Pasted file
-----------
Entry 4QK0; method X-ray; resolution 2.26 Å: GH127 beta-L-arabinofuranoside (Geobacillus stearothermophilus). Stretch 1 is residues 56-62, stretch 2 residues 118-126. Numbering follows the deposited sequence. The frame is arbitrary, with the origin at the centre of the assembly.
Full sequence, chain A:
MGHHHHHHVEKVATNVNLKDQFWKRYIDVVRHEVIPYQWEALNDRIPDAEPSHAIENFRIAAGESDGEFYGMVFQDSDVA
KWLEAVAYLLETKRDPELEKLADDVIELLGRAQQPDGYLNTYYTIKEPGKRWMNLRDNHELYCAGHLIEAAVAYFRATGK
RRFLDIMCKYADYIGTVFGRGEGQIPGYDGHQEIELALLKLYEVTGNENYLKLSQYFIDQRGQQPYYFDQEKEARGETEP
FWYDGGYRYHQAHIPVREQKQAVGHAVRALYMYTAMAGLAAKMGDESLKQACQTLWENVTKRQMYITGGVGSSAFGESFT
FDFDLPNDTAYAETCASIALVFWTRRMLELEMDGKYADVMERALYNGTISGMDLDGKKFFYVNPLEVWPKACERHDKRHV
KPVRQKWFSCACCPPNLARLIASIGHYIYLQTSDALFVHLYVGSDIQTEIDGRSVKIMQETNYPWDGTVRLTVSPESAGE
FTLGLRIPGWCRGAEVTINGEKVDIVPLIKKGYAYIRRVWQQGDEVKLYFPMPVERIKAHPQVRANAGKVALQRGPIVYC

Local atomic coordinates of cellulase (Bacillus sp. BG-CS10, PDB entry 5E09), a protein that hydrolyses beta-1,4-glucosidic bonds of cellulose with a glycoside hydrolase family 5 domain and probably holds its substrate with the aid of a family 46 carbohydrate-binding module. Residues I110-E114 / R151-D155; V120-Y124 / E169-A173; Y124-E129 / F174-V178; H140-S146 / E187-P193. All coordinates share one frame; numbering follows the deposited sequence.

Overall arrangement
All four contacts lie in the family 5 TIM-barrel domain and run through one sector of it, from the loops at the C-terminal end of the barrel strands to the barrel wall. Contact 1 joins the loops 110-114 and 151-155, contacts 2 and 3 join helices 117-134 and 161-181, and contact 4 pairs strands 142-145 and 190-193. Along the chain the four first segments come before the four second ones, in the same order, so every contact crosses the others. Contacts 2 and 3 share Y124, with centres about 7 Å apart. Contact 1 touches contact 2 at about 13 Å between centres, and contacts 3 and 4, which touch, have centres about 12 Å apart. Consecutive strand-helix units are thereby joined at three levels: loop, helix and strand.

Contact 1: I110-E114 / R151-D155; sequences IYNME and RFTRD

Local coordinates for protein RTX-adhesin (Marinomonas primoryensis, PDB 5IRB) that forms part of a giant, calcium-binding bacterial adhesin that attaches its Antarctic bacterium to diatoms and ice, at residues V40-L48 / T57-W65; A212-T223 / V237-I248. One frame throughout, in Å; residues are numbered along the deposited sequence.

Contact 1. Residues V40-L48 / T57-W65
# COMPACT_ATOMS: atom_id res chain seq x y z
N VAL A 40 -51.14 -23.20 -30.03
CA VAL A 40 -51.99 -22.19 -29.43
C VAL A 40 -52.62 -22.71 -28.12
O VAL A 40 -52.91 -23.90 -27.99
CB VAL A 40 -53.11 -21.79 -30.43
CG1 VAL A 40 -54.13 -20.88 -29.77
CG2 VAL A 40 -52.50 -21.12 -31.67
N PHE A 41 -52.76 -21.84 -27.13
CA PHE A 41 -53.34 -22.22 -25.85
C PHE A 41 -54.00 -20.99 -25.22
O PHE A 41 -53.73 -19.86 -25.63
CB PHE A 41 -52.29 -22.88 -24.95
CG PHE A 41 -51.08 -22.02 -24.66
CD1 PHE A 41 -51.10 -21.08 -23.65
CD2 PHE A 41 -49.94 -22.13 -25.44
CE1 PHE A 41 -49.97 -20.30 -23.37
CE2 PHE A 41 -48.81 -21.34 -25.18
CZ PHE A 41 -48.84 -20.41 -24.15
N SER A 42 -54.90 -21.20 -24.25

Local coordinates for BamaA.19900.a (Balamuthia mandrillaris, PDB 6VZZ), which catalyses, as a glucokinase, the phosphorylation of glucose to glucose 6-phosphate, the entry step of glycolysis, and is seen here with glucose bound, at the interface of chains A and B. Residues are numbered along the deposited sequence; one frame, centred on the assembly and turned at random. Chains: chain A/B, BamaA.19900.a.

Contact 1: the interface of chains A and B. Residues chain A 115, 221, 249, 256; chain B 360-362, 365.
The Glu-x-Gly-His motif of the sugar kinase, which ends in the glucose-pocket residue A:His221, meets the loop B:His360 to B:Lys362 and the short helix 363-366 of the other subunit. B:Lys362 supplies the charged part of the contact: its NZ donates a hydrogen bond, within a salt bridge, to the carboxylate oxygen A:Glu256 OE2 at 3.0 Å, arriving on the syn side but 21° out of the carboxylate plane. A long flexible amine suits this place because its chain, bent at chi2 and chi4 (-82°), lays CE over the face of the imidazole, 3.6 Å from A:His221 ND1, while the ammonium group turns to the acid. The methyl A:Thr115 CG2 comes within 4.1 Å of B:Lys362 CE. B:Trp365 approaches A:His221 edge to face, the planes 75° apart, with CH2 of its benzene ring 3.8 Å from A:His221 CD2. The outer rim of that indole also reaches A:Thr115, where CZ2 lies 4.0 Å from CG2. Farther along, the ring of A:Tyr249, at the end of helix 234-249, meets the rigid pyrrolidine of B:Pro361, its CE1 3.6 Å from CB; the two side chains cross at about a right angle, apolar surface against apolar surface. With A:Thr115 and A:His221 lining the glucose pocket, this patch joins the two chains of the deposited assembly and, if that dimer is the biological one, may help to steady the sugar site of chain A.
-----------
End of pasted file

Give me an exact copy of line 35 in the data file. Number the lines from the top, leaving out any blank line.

N SER A 42 -54.90 -21.20 -24.25